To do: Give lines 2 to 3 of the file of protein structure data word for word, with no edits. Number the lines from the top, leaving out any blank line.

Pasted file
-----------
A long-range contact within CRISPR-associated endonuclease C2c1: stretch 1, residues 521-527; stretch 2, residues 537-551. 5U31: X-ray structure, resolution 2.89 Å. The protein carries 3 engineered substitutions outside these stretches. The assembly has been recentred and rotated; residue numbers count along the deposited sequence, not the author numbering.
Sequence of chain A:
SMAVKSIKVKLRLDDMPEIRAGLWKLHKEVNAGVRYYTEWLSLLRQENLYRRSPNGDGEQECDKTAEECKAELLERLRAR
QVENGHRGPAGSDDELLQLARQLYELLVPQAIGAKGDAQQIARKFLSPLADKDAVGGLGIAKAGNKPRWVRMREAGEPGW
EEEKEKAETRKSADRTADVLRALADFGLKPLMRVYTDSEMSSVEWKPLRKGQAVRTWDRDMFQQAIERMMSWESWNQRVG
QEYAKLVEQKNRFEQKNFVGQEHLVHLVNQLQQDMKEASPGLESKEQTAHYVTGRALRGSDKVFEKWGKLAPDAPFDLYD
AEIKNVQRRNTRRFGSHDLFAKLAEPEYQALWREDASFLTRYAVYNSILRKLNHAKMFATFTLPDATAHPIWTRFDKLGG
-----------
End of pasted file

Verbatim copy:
Sequence of chain A:
SMAVKSIKVKLRLDDMPEIRAGLWKLHKEVNAGVRYYTEWLSLLRQENLYRRSPNGDGEQECDKTAEECKAELLERLRAR